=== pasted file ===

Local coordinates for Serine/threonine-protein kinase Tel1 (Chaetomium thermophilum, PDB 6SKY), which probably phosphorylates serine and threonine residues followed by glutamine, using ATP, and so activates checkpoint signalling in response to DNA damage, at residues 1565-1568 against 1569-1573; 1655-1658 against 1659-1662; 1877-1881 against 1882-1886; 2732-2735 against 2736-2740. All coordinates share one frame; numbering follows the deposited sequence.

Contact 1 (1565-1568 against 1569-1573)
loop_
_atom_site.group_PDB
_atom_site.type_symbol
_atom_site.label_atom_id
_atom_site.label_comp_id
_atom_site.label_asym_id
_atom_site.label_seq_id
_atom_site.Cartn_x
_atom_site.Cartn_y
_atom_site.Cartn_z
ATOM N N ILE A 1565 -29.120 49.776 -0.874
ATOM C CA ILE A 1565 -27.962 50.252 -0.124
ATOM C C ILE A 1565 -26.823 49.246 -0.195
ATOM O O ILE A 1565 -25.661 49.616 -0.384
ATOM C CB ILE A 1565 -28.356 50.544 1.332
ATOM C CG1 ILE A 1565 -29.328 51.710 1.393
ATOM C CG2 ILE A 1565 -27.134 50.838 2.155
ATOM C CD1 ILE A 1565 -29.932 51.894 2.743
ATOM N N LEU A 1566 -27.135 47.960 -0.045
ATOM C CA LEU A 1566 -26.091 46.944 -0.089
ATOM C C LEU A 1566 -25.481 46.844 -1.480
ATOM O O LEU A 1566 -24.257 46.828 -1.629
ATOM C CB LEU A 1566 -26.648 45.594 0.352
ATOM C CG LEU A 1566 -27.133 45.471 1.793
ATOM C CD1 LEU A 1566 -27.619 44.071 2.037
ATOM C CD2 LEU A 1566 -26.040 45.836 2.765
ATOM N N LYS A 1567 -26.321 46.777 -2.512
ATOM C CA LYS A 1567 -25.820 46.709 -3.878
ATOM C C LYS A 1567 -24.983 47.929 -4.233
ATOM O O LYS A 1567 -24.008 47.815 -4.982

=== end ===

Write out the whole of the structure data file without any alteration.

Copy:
Local coordinates for Serine/threonine-protein kinase Tel1 (Chaetomium thermophilum, PDB 6SKY), which probably phosphorylates serine and threonine residues followed by glutamine, using ATP, and so activates checkpoint signalling in response to DNA damage, at residues 1565-1568 against 1569-1573; 1655-1658 against 1659-1662; 1877-1881 against 1882-1886; 2732-2735 against 2736-2740. All coordinates share one frame; numbering follows the deposited sequence.

Contact 1 (1565-1568 against 1569-1573)
loop_
_atom_site.group_PDB
_atom_site.type_symbol
_atom_site.label_atom_id
_atom_site.label_comp_id
_atom_site.label_asym_id
_atom_site.label_seq_id
_atom_site.Cartn_x
_atom_site.Cartn_y
_atom_site.Cartn_z
ATOM N N ILE A 1565 -29.120 49.776 -0.874
ATOM C CA ILE A 1565 -27.962 50.252 -0.124
ATOM C C ILE A 1565 -26.823 49.246 -0.195
ATOM O O ILE A 1565 -25.661 49.616 -0.384
ATOM C CB ILE A 1565 -28.356 50.544 1.332
ATOM C CG1 ILE A 1565 -29.328 51.710 1.393
ATOM C CG2 ILE A 1565 -27.134 50.838 2.155
ATOM C CD1 ILE A 1565 -29.932 51.894 2.743
ATOM N N LEU A 1566 -27.135 47.960 -0.045
ATOM C CA LEU A 1566 -26.091 46.944 -0.089
ATOM C C LEU A 1566 -25.481 46.844 -1.480
ATOM O O LEU A 1566 -24.257 46.828 -1.629
ATOM C CB LEU A 1566 -26.648 45.594 0.352
ATOM C CG LEU A 1566 -27.133 45.471 1.793
ATOM C CD1 LEU A 1566 -27.619 44.071 2.037
ATOM C CD2 LEU A 1566 -26.040 45.836 2.765
ATOM N N LYS A 1567 -26.321 46.777 -2.512
ATOM C CA LYS A 1567 -25.820 46.709 -3.878
ATOM C C LYS A 1567 -24.983 47.929 -4.233
ATOM O O LYS A 1567 -24.008 47.815 -4.982